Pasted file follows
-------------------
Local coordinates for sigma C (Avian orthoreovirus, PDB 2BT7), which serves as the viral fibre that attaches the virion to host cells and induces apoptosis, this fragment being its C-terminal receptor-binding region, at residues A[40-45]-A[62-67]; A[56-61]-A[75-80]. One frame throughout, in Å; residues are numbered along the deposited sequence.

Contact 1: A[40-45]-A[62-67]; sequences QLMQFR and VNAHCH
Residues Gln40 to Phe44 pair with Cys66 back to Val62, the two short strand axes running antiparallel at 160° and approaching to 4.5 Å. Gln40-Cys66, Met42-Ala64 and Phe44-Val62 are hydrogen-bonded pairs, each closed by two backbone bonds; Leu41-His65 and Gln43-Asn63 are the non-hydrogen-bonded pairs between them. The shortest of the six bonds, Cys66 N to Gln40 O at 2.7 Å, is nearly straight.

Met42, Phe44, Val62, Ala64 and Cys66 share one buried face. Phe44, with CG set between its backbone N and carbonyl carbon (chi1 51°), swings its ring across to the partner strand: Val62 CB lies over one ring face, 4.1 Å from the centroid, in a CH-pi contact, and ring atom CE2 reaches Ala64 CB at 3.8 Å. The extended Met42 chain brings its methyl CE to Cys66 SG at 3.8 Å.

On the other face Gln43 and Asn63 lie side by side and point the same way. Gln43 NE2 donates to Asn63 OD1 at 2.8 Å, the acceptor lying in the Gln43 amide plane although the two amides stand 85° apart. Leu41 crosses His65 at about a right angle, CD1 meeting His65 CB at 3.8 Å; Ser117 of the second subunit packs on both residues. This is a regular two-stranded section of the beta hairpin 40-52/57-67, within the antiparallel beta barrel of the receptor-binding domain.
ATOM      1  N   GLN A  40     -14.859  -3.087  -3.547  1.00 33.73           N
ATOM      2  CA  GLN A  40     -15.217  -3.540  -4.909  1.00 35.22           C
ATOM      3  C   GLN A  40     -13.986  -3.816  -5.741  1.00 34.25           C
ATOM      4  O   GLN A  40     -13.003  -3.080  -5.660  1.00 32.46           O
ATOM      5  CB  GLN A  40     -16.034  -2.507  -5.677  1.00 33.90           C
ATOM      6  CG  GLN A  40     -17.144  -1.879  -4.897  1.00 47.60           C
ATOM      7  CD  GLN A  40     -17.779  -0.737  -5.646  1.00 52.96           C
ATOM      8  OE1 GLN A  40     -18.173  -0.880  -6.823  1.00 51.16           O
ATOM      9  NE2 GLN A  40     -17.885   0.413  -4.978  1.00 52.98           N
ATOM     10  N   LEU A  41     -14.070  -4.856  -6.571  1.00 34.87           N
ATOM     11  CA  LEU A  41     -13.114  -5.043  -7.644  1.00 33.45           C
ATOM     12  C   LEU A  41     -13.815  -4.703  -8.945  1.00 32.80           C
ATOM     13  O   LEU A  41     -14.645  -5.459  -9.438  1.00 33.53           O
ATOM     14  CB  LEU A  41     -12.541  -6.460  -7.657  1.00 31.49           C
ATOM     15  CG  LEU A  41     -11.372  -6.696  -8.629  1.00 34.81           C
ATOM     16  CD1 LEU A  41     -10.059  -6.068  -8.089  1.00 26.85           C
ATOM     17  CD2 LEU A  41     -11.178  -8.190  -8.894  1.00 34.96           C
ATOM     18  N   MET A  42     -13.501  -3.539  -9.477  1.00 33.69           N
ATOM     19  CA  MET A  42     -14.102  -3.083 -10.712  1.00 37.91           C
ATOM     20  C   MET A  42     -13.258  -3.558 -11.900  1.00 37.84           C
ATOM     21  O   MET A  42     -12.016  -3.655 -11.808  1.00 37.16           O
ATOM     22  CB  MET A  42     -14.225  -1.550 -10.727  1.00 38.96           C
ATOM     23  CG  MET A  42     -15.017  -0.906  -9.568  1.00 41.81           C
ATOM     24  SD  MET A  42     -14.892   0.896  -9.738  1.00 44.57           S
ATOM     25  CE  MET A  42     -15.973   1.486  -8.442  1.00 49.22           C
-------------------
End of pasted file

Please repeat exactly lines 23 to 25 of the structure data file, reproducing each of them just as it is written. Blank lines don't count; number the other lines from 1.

ATOM     18  N   MET A  42     -13.501  -3.539  -9.477  1.00 33.69           N
ATOM     19  CA  MET A  42     -14.102  -3.083 -10.712  1.00 37.91           C
ATOM     20  C   MET A  42     -13.258  -3.558 -11.900  1.00 37.84           C